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Medieval Music Man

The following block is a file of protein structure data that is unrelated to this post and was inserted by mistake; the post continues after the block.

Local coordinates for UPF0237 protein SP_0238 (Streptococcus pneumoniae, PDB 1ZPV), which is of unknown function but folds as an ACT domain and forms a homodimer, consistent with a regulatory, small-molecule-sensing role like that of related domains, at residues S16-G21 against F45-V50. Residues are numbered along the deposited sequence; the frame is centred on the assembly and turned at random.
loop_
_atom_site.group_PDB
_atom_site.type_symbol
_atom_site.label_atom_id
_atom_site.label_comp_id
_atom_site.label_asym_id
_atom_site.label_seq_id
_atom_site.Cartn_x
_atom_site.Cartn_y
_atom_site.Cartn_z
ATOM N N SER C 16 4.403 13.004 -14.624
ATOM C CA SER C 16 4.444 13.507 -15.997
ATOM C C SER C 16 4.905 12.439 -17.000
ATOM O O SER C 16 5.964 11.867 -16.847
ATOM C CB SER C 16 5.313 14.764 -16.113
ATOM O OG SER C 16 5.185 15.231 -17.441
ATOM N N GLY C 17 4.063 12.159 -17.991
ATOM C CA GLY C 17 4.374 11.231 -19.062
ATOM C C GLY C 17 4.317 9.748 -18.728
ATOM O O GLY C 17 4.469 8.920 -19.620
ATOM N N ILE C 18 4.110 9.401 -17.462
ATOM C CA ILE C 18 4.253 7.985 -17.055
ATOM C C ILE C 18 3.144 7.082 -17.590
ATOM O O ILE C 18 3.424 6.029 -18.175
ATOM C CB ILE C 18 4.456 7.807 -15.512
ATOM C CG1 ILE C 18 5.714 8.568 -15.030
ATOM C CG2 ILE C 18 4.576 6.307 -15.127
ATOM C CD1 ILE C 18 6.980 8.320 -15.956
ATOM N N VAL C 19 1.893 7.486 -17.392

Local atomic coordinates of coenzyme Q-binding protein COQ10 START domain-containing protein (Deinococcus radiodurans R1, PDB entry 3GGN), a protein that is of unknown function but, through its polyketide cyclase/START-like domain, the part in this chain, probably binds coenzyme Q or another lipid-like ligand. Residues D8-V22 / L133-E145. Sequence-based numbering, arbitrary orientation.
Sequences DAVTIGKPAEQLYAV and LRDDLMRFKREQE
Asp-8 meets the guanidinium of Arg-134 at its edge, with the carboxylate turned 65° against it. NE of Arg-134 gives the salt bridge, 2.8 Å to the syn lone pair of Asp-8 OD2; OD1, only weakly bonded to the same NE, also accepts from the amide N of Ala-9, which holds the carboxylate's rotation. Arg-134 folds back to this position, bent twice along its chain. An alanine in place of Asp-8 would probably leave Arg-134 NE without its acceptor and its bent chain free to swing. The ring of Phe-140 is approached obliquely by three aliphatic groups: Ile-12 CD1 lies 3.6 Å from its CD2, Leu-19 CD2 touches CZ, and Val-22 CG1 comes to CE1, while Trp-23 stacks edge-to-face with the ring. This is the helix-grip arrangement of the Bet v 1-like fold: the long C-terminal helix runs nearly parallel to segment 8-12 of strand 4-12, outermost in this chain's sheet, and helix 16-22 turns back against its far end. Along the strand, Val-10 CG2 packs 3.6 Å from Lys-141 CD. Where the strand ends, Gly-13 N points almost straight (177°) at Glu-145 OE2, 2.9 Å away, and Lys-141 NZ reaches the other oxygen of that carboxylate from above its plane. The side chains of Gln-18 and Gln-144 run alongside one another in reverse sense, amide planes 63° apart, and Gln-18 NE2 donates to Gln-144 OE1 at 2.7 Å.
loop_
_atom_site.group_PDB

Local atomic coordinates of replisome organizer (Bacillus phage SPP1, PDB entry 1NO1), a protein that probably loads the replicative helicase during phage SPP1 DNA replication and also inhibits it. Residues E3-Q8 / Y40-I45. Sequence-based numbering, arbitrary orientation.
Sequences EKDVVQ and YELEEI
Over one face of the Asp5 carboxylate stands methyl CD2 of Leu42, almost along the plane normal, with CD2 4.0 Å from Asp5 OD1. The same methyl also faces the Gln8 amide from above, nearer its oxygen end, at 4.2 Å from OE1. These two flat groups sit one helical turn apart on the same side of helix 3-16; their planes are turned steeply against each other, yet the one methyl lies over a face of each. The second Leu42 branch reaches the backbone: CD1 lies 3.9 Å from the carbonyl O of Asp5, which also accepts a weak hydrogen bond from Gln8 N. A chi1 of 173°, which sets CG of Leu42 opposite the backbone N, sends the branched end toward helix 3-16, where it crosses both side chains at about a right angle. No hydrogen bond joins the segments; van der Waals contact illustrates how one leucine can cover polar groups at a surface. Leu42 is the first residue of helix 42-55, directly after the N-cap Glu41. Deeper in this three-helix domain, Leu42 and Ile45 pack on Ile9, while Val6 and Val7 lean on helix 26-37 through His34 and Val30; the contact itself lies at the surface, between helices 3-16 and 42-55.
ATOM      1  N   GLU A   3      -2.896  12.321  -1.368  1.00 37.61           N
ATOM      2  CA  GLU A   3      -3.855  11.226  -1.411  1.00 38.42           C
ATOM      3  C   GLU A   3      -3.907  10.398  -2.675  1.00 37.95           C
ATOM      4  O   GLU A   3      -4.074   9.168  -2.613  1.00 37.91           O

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Hicham Chami was one of the last people critic Ted Shen interviewed for the Chicago Reader before he died unexpectedly last month. Chami, who was raised in Morocco, told Shen how he came to play the qanun, an Arabic instrument akin to a zither. "My father is a classical violinist, and my mother paints. They live for music. And they wanted their children to have a broad, cultivated upbringing." But violin or piano didn't seem right for the boy, who had a birth defect that left the fingers on his left hand stunted. Instead, Shen wrote, "his parents thought he might like playing the qanun. A plucked-string instrument that rests in the performer's lap, the qanun has a bright tone and a high pitch, traits that make it ideal for generating not only melodic lines but also embellishments." Chami began to train on the 81-string instrument at the National Conservatory of Music and Dance in Rabat when he was eight, and kept at it for ten years. But when it came time for college, he enrolled as a business major because his father thought he would need another profession to support his music. After earning a degree in marketing three years ago, he came to DePaul University for an MBA. Shen described how Chami continued to play his medieval instrument in Chicago, hooking up with locals like fiddler Stuart Rosenberg (who invited Chami to join his ensemble, Titiko), qanun player Eve Monzingo, and percussionists Catherine Alexander and Rich Jankowsky. He wrote about Mosaic, the small ensemble Chami and Monzingo formed earlier this year, and about Xauen, the music-production and management business he founded. Since March, when Shen's profile of Chami was published, Mosaic has grown to include ten musicians and is now called the Arabic Classical Ensemble of Chicago. Chami will receive his MBA in ten days and will likely prove his father wrong by going on for a PhD in musicology at Northwestern University. Chami and Jankowsky will play a selection of melodies from Morocco, Tunisia, Lebanon, and Syria on Monday, November 10, as part of the College of Lake County's National French Week concert. The evening also features Diamana Diya, a women's percussion ensemble playing music from Guinea. It starts at 7 in the C-wing audito-rium at the college, 19351 W. Washington in Grayslake. Tickets are $5; call 847-543-2300.

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